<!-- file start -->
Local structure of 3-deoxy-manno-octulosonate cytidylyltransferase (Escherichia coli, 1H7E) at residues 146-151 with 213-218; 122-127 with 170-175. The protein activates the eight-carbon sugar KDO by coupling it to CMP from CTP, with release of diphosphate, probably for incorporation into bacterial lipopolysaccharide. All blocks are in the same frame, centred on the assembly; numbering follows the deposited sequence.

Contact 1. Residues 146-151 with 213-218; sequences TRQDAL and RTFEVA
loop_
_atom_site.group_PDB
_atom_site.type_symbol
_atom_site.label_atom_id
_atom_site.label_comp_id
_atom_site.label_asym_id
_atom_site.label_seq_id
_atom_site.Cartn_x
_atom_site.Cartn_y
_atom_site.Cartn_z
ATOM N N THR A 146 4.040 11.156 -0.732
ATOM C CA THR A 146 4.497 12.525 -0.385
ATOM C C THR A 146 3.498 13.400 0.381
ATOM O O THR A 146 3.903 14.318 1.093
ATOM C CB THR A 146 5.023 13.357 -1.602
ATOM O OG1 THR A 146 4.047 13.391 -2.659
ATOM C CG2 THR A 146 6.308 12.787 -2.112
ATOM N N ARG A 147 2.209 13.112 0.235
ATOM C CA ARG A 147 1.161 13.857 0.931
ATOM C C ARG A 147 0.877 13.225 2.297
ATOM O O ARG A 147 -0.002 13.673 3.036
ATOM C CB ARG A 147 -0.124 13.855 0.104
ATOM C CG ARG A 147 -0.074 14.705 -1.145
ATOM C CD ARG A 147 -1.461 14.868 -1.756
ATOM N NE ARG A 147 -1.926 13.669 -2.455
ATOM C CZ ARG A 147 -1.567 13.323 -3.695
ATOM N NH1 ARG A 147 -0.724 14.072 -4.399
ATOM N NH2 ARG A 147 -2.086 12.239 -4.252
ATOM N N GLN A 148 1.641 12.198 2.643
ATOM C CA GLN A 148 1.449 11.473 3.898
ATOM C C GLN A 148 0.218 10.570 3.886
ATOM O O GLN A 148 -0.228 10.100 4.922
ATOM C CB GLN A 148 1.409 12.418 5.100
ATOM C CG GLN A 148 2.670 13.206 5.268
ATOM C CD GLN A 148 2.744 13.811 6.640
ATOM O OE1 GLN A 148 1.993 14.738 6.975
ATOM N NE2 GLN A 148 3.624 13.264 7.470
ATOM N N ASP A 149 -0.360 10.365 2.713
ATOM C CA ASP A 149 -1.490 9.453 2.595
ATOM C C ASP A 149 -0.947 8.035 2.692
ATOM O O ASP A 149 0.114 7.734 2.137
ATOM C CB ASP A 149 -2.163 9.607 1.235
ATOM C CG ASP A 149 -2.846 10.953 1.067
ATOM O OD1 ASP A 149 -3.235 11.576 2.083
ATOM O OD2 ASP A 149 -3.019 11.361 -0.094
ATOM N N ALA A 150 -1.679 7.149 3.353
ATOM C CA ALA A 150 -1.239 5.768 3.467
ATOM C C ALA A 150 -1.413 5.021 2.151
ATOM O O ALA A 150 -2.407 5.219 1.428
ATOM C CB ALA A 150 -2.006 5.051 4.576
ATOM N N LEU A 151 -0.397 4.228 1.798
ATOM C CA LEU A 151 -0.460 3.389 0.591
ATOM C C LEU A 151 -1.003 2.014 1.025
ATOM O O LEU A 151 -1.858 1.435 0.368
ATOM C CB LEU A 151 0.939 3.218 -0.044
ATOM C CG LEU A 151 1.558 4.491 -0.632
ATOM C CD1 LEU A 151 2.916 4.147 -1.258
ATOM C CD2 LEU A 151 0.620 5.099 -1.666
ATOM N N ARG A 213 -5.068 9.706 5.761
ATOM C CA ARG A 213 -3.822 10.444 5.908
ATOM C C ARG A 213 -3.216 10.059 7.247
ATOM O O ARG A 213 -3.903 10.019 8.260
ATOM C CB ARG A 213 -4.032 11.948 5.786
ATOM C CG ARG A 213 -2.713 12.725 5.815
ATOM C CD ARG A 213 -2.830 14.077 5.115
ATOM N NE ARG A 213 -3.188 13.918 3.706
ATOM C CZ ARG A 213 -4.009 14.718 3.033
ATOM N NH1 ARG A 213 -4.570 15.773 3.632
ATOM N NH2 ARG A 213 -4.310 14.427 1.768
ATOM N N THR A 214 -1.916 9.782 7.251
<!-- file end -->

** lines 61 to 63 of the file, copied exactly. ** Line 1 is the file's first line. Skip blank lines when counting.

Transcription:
ATOM N N ARG A 213 -5.068 9.706 5.761
ATOM C CA ARG A 213 -3.822 10.444 5.908
ATOM C C ARG A 213 -3.216 10.059 7.247